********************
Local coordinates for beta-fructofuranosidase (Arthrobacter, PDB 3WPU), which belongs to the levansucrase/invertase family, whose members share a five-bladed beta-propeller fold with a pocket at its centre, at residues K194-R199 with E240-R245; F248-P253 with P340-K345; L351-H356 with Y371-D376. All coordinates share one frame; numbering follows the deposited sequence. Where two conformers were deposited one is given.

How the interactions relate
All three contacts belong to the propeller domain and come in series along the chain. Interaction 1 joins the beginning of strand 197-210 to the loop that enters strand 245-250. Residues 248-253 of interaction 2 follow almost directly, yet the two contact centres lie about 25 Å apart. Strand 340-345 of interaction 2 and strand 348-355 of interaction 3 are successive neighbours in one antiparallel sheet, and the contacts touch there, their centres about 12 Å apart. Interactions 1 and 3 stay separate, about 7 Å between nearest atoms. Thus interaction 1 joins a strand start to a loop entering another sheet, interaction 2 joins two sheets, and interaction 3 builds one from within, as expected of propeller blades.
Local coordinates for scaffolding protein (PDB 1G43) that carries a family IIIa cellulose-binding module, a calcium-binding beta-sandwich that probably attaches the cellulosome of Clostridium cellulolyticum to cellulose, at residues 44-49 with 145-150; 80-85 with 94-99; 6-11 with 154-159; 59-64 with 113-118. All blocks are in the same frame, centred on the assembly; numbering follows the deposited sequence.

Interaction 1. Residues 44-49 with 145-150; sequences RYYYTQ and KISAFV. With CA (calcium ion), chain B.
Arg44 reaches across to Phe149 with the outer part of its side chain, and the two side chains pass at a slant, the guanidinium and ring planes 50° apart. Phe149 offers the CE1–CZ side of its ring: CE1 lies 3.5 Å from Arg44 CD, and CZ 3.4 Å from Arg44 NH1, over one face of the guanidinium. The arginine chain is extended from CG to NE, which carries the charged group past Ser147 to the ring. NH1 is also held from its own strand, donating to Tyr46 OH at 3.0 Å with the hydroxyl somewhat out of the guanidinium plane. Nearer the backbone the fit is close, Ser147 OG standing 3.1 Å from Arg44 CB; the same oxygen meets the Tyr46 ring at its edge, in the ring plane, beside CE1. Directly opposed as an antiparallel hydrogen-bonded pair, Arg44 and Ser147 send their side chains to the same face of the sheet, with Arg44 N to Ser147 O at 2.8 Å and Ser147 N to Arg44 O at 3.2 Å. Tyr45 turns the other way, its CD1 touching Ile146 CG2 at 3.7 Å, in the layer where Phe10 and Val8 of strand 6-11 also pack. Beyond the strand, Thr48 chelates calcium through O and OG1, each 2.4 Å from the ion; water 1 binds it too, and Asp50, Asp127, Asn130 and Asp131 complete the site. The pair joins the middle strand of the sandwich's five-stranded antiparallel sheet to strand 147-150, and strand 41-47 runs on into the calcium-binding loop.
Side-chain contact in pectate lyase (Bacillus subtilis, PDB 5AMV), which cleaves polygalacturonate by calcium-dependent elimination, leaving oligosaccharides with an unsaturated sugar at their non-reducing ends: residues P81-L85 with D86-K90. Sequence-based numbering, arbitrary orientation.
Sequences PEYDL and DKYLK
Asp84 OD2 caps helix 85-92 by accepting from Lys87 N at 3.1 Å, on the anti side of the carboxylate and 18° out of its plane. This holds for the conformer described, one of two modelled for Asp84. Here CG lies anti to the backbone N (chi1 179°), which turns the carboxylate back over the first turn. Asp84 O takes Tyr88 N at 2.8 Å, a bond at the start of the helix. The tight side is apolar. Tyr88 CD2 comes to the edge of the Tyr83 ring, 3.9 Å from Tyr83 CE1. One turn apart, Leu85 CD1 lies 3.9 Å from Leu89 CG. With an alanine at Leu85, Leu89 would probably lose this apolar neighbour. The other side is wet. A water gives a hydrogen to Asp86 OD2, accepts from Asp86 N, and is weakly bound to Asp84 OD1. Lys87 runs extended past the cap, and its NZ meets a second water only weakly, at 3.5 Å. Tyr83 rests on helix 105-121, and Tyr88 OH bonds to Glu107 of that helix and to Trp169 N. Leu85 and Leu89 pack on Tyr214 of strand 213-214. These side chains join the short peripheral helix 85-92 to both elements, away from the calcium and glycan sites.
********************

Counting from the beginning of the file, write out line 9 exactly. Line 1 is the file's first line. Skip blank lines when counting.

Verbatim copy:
Asp84 OD2 caps helix 85-92 by accepting from Lys87 N at 3.1 Å, on the anti side of the carboxylate and 18° out of its plane. This holds for the conformer described, one of two modelled for Asp84. Here CG lies anti to the backbone N (chi1 179°), which turns the carboxylate back over the first turn. Asp84 O takes Tyr88 N at 2.8 Å, a bond at the start of the helix. The tight side is apolar. Tyr88 CD2 comes to the edge of the Tyr83 ring, 3.9 Å from Tyr83 CE1. One turn apart, Leu85 CD1 lies 3.9 Å from Leu89 CG. With an alanine at Leu85, Leu89 would probably lose this apolar neighbour. The other side is wet. A water gives a hydrogen to Asp86 OD2, accepts from Asp86 N, and is weakly bound to Asp84 OD1. Lys87 runs extended past the cap, and its NZ meets a second water only weakly, at 3.5 Å. Tyr83 rests on helix 105-121, and Tyr88 OH bonds to Glu107 of that helix and to Trp169 N. Leu85 and Leu89 pack on Tyr214 of strand 213-214. These side chains join the short peripheral helix 85-92 to both elements, away from the calcium and glycan sites.